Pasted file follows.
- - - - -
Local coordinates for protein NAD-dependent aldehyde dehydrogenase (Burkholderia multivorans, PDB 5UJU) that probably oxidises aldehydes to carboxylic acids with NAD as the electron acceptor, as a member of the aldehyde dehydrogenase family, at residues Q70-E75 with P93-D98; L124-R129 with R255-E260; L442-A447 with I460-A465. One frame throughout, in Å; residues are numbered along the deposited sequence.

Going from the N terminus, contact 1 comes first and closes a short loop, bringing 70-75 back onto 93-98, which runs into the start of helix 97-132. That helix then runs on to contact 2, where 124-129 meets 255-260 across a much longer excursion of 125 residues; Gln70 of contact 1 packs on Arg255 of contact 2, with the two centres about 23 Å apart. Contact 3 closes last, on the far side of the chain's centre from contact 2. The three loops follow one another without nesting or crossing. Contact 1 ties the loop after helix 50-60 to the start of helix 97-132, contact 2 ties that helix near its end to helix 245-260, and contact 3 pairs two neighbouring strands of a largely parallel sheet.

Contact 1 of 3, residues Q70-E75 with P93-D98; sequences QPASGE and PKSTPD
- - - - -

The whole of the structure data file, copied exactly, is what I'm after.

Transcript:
Local coordinates for protein NAD-dependent aldehyde dehydrogenase (Burkholderia multivorans, PDB 5UJU) that probably oxidises aldehydes to carboxylic acids with NAD as the electron acceptor, as a member of the aldehyde dehydrogenase family, at residues Q70-E75 with P93-D98; L124-R129 with R255-E260; L442-A447 with I460-A465. One frame throughout, in Å; residues are numbered along the deposited sequence.

Going from the N terminus, contact 1 comes first and closes a short loop, bringing 70-75 back onto 93-98, which runs into the start of helix 97-132. That helix then runs on to contact 2, where 124-129 meets 255-260 across a much longer excursion of 125 residues; Gln70 of contact 1 packs on Arg255 of contact 2, with the two centres about 23 Å apart. Contact 3 closes last, on the far side of the chain's centre from contact 2. The three loops follow one another without nesting or crossing. Contact 1 ties the loop after helix 50-60 to the start of helix 97-132, contact 2 ties that helix near its end to helix 245-260, and contact 3 pairs two neighbouring strands of a largely parallel sheet.

Contact 1 of 3, residues Q70-E75 with P93-D98; sequences QPASGE and PKSTPD